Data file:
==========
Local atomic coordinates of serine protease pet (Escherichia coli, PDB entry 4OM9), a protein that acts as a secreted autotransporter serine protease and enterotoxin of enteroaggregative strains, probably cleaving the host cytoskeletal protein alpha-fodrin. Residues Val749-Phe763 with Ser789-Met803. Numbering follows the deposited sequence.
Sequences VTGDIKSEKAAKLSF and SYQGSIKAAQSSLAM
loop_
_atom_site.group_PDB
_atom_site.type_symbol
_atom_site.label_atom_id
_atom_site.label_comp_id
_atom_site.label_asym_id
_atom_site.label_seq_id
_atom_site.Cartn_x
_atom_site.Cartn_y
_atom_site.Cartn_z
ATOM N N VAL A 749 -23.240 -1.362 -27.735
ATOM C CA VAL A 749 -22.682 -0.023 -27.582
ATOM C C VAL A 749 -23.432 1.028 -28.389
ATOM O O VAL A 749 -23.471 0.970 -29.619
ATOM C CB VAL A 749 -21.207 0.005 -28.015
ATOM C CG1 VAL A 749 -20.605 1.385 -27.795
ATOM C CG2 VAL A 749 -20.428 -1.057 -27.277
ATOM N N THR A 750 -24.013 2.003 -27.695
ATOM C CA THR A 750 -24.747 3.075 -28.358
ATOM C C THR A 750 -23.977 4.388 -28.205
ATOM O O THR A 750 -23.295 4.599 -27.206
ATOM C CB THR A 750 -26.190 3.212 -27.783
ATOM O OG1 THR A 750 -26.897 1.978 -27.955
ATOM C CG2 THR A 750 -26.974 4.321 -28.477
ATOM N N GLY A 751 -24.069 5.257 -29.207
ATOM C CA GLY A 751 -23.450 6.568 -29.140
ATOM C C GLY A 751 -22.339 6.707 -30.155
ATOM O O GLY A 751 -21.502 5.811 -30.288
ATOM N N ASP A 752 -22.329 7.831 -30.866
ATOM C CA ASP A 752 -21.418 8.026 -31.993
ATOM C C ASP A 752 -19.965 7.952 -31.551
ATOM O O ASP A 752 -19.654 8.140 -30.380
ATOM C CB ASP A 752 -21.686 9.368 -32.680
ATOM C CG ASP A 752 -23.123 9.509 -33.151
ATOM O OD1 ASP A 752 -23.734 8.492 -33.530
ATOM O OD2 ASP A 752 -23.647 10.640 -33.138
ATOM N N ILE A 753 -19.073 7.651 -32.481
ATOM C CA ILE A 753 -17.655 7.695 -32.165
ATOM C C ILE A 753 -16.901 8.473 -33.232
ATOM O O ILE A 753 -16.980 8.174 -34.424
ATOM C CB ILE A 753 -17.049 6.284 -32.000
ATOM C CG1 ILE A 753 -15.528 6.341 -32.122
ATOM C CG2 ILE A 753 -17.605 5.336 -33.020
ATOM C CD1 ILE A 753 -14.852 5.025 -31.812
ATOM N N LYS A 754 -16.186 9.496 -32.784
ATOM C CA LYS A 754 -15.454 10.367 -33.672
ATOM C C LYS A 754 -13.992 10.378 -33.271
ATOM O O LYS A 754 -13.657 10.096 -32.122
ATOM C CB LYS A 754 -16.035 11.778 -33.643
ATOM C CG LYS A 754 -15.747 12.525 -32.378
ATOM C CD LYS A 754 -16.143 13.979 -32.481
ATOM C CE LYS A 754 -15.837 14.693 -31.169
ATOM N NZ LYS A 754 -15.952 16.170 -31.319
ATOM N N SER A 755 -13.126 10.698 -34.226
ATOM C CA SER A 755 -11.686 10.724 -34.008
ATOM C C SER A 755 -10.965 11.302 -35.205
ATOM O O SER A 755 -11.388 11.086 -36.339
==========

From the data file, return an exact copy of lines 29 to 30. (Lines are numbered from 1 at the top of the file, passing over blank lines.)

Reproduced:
ATOM C C GLY A 751 -22.339 6.707 -30.155
ATOM O O GLY A 751 -21.502 5.811 -30.288